Outdoor enthusiasts need to be aware of early ice conditions before traveling onto and across North Dakota waters.
A few reminders include:
- Edges firm up faster than farther out from shore.
- Snow insulates ice, which in turn inhibits solid ice formation, hiding cracks, weak and open water areas.
- Ice can form overnight, causing unstable conditions. Ice thickness is not consistent, as it can vary significantly within a few inches.
- Avoid cracks, pressure ridges, slushy or darker areas that signal thinner ice. The same goes for ice that forms around partially submerged trees, brush, embankments or other structures.
- Anglers should drill test holes as they make their way out on the lake, and an ice chisel should be used to check ice thickness while moving around.
- Daily temperature changes cause ice to expand and contract, affecting its strength.
- The following minimums are recommended for travel on clear-blue lake ice formed under ideal conditions. However, early in winter it’s a good idea to double these figures to be safe: 4 inches for a group walking single file; 6 inches for a snowmobile or all-terrain vehicle; 8-12 inches for an automobile; and 12-15 inches for a pickup/truck.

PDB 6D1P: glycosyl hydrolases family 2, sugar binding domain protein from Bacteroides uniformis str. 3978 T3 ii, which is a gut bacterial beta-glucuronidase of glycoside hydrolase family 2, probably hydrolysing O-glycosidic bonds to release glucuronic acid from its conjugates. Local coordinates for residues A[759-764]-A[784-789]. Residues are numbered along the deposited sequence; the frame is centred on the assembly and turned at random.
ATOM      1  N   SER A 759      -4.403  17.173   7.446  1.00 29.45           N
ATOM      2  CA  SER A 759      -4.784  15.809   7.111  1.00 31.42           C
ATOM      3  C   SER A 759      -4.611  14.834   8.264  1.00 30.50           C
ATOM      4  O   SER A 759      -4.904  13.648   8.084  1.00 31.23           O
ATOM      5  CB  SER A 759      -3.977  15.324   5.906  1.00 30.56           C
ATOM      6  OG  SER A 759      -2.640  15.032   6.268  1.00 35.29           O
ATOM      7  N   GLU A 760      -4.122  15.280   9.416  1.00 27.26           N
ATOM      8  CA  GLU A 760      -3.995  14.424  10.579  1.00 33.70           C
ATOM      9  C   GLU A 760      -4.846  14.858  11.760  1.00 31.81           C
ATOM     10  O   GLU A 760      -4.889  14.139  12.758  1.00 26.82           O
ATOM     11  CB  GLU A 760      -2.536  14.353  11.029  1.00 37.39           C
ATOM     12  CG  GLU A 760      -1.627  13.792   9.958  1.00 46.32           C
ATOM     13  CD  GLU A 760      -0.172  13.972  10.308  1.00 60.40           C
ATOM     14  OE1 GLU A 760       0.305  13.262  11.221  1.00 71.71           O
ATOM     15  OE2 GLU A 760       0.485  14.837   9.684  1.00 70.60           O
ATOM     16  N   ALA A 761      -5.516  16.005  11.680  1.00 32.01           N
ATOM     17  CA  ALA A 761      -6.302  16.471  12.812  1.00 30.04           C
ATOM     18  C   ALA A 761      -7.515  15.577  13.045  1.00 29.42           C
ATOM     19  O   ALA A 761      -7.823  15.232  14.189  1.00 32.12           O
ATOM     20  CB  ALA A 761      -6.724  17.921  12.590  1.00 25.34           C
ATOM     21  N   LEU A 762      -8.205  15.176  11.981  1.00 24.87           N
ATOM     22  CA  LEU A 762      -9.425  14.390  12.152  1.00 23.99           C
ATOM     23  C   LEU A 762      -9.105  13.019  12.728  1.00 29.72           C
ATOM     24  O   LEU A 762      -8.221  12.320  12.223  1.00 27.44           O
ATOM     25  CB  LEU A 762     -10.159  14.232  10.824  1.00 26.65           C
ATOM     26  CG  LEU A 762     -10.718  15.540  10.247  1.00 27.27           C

And some life-saving safety tips:
- Wear a personal flotation device and carry a cell phone.
- Carry ice picks or a set of screwdrivers to pull yourself back on the ice if you fall through.
- If someone breaks through the ice, call 911 immediately. Rescue attempts should employ a long pole, board, rope, blanket or snowmobile suit. If that’s not possible, throw the victim a life jacket, empty water jug or other buoyant object. Go to the victim as a last resort, but do this by forming a human chain where rescuers lie on the ice with each person holding the feet of the person in front.
- To treat hypothermia, replace wet clothing with dry clothing and immediately transport the victim to a hospital.